On 6 November 2019, the EU and China concluded the negotiations on a bilateral agreement to protect 100 European geographical indications (GI) in China and 100 Chinese GI in the EU against imitations and usurpation. The agreement is expected to result in reciprocal trade benefits and demand for high-quality products on both sides.
Selection of GI
The selection of GI is the result of long cooperation between the EU and China and several years of negotiation. The EU list of GI to be protected in China includes products such as Champagne, Cava, Feta, Porto, Roquefort, Münchener Bier, Ouzo Prosciutto di Parma, Gorgonzola, and Scotch Whisky. The Chinese list includes products such as Anji Bai Cha (Anji White Tea), Pixian Dou Ban (Pixian Bean Paste), Panjin Da Mi (Panjin Rice), Anqiu Da Jiang (Anqiu Ginger), and Jinghe Gou Qi (Jinghe Goji Berry).
In the EU, there are more than 3,300 names of products registered as GI. These names are legally protected against imitation and misuse within the EU and in non-EU countries where a specific protection agreement has been signed. Thus, the vast majority of registered European GI is not covered by the agreement with China. Currently, the only Dutch GI on the EU list of products to be protected in China is ‘Jenever’.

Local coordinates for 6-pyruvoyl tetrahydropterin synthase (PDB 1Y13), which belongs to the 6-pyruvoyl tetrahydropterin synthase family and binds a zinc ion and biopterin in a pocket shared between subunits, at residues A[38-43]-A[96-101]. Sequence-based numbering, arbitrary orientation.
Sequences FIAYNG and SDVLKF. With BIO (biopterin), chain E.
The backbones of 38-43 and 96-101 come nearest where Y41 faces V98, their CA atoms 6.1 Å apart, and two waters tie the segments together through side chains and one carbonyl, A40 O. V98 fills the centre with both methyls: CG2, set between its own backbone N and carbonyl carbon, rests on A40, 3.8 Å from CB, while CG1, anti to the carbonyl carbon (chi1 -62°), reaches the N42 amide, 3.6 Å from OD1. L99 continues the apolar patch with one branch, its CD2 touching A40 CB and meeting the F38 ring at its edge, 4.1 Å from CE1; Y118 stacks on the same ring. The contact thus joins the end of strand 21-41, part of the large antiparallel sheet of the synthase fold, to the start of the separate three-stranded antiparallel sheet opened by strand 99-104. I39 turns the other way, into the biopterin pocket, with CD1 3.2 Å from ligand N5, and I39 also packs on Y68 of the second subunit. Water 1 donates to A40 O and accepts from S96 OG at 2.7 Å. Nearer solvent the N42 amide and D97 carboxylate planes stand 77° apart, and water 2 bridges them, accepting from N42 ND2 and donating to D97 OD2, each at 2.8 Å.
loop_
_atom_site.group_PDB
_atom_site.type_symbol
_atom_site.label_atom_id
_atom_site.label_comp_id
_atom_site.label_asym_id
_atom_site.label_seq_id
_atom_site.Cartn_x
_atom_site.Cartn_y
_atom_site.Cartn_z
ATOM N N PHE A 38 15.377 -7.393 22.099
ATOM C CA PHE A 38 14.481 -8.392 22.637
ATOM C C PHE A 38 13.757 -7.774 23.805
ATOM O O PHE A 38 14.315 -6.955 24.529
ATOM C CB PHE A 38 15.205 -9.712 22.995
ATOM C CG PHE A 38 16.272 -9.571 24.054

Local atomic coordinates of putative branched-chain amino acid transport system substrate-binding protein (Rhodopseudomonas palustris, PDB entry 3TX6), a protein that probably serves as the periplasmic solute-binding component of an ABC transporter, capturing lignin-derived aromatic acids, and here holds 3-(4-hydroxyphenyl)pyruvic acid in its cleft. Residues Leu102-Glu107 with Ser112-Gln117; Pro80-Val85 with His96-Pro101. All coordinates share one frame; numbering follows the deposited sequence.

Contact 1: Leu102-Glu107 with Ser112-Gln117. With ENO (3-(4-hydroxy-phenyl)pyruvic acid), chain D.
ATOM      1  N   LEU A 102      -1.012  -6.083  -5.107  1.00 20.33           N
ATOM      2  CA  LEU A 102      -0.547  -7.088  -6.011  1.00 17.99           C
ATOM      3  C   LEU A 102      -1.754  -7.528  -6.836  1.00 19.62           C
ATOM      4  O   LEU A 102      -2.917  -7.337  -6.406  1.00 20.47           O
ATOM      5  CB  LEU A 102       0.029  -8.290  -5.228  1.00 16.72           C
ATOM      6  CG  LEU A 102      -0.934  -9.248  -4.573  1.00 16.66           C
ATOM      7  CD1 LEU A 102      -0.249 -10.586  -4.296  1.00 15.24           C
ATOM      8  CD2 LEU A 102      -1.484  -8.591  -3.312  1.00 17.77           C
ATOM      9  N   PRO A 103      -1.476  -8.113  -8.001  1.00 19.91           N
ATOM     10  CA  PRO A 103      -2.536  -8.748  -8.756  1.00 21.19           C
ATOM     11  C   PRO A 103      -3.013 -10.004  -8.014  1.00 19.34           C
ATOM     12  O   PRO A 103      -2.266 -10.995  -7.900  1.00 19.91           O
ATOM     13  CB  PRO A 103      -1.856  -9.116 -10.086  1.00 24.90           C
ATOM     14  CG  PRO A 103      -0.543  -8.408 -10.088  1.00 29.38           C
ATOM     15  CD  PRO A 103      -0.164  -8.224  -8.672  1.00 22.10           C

Next legal steps
Following the conclusion of the negotiations, the agreement will now go through legal scrutiny. On the EU side, the European Parliament and the Council will have to give their approval. The agreement is expected to enter into force before the end of 2020.
Dutch associations, pay attention!
Four years after its entry into force, the scope of the agreement will expand to cover an additional 175 GI names from both sides. These names will have to follow the same registration procedure (i.e. assessment and publication for comments) as the 100 names already covered by the agreement.
The proclaimed expansion in the near future of the selection of GI means a renewed opportunity for Dutch associations to apply for protection in China under the agreement. ‘Gouda Holland’, ‘Edam Holland’, ‘Westlandse druif’,’ Hollandse geitenkaas’, … China, here we come!